You know the type - the kind of women who hold you accountable but also hold you as you sob; the kind of women who encourage you, strengthen you, but also tell you when you're being selfish. These are the women to whom you bare your soul, second only to your husband (and God of course). Everywhere I've lived, I've been blessed to find at least one such woman and I still keep in touch with most of them today. They know my heart, they've loved me as only sisters in Christ can love. 

For some reason, five years ago this part of my life just froze in place. I had just moved to a new location, excited to be in a serious relationship and growing what seemed to be the beginning of a successful career. The next year was the single most miserable year of my life. There were certainly some very bright moments, such as when the man who is now my husband proposed and we were legally married a month later. But we didn't live in the same state, let alone the same house. I was miserable at work. I moved again within a year and had a beautiful wedding. But I almost immediately deployed for six months, thereby missing out on the opportunity once gain to develop any deep friendships. We moved again less than a year after my return. I was eight months pregnant, in a new state, freshly separated from the military (read: unemployed by choice to be a stay-at-home mom), and still practically newlywed. I was desperate for connections. 

Since then I've joined several Bible studies, toddler groups, spouse groups...I've reached out, volunteered, prayed earnestly...nothing. For the first time in years, I recently had time to sit down and really take stock of my life and the tremendous changes we had endured in just a few short years. Please don't misunderstand me - I adore my husband and trust him implicitly. No one knows me like he does. But I craved that deep, sisterly, Christian fellowship like I'd had in the past. It still hasn't materialized and I've implored God, in tears at times. The days drag on as I do my best to balance our now two children, my husband's frequent absences (due to work), finishing my Master's, staying involved in our church and community...I've been drowning in the everyday stresses of the mundane.

But just in the last few days, God has started to gently reveal to me the reason for this perceived loneliness. I've always thrown myself into every relationship, priding myself on being a "people person" and an "extrovert." I always refused to ever say no to anyone and relied on others at the cost of my personal relationship with God. I was putting others above God. It was putting a strain not only on my relationship with God, but also my home life. My husband, and even my mother, have always been quick to point out my seeming inability to tell anyone no. But I still didn't see how I was basically relegating God to the backseat.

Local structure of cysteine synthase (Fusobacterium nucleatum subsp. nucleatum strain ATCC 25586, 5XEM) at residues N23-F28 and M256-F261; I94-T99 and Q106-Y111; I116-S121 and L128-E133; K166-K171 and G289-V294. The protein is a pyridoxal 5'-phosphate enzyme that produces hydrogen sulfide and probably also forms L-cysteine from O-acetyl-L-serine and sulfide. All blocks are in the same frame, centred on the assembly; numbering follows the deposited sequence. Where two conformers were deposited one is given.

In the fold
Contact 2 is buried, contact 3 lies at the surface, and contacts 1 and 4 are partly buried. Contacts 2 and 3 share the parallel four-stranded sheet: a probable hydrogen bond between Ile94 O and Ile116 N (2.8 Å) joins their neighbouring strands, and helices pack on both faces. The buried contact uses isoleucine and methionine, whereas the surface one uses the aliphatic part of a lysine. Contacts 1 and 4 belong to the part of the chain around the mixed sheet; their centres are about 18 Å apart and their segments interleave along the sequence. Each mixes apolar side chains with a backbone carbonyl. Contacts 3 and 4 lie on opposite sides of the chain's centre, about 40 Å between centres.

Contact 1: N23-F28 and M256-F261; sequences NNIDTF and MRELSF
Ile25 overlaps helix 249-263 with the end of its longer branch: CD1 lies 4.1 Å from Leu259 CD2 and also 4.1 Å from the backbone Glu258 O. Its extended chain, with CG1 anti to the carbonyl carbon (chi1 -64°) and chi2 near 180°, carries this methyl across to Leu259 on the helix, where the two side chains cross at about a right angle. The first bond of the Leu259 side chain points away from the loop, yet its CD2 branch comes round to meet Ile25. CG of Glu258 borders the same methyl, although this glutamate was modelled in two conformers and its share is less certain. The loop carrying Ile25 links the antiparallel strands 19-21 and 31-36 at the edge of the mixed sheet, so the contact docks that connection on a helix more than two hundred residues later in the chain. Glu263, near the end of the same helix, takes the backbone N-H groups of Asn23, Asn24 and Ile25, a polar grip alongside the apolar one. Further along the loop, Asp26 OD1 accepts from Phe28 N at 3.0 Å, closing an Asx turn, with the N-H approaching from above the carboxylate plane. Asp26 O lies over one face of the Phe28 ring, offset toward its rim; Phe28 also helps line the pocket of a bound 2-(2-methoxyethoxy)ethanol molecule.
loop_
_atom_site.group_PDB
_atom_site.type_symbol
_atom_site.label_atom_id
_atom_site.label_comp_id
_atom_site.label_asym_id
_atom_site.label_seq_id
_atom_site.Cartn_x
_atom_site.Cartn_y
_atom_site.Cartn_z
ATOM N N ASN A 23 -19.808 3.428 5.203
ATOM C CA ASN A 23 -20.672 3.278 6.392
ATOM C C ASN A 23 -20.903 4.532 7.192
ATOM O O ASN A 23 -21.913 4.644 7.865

So this is a tremendously painful moment of grace in my life - God's grace in revealing this to me and forgiving me for my selfishness and pride; grace from my husband and family for not focusing on them as much as I should; and finally, grace in allowing myself time to pray, grow, and persevere. "Grace" is my word for 2017. I never could have known in January just how fitting that would be. It is even more amazing to me that God chose a book called Glimpses of Grace, by Gloria Furman, to show this to me. I wrote a review of this book on Goodreads and posted it to the blog in May. It has completely changed my life and the way I see my role in my family. I have a new focus now - learning to live the Gospel out in my home and allow God to work through me. As I do this, everything else will fall into place. And my loneliness will subside as I fill my heart and my home with the grace and love of Christ. I know it sounds idealistic, but it's the overarching truth that should be (WILL be) the focal point of our home. I also know it won't be easy and making such a commitment puts us directly in the crosshairs spiritually. Despite the inherent threat and effort involved, I need to put extra effort into ensuring God is at the center of my life and my home, at all costs. This is the only way we will have peace and live within the grace of God. 

Lysa Terkeurst mentions three encouraging thoughts about spiritual loneliness that really resonated with me:

  1. Look for the gift of being humbled - look for the opportunities for God to humble your heart and prepare you for life.
  2. Look for the gift of being lonely - chances are you aren't alone; use this opportunity to reach out to others who may be struggling in similar ways.
  3. Look for the gift of silence - it is often in the moments of silence that we hear God's voice. Lysa says: "I’m trying to weave more silence into the rhythm of my life now so I can whisper, 'God what might You want to say to me right now? I’m listening.'"

Being lonely may be painful at times, but it give me ample opportunities to grow closer to God. Instead of praying for God to provide a confidant, I now pray for God to help me feel satisfied in Him.

I've been learning a lot of other things as well as God has given me the time, desire, and resources to read voraciously. I'll be sharing these other lessons in the coming weeks as I continue to heal and learn to delight in the Lord. 

Won't you join me? 

Hapless but hopeful,